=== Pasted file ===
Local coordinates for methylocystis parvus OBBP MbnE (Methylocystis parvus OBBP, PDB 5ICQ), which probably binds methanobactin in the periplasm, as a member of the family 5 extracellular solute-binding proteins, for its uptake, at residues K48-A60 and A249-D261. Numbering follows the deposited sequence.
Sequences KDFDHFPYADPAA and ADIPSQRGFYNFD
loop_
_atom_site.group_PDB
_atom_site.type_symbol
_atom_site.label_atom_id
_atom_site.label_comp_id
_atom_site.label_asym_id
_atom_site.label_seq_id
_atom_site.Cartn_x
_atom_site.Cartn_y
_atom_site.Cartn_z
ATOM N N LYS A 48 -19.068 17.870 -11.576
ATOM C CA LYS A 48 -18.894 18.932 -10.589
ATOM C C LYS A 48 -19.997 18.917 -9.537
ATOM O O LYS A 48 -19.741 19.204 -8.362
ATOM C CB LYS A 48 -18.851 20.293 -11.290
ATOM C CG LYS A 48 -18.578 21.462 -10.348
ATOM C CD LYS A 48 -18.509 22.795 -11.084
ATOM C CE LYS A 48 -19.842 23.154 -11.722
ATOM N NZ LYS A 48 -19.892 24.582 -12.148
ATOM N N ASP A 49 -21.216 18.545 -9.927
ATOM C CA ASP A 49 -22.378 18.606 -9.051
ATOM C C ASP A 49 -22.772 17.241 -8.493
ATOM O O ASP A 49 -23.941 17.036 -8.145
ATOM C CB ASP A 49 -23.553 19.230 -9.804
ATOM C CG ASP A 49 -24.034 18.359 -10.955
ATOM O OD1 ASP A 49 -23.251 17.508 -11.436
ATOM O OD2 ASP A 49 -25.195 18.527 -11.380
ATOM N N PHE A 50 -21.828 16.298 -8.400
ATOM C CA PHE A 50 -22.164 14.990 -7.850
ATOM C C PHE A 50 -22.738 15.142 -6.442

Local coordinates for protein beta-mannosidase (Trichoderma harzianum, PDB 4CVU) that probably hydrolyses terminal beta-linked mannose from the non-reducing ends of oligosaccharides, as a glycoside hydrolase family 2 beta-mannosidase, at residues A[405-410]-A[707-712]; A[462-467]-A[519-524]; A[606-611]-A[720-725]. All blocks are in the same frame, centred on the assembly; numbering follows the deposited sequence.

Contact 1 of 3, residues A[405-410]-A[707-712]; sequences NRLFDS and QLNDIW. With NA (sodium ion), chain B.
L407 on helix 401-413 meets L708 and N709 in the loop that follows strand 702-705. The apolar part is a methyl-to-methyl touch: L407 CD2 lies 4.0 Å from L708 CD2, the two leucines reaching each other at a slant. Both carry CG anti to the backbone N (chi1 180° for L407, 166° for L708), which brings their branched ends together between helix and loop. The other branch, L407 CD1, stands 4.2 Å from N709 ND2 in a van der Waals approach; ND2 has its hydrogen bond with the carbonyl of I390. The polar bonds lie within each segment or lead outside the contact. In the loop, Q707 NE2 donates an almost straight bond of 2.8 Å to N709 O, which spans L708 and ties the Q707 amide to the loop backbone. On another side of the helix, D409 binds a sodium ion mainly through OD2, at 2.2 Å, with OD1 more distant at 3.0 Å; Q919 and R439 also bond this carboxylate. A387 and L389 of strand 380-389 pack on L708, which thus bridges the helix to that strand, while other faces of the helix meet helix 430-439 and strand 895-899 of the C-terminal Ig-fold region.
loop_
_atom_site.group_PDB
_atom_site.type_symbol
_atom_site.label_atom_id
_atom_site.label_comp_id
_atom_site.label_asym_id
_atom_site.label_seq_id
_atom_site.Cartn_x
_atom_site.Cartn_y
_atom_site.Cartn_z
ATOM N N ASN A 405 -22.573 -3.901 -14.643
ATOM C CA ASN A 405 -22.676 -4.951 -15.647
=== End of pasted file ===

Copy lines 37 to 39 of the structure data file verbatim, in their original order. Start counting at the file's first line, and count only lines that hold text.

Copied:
_atom_site.group_PDB
_atom_site.type_symbol
_atom_site.label_atom_id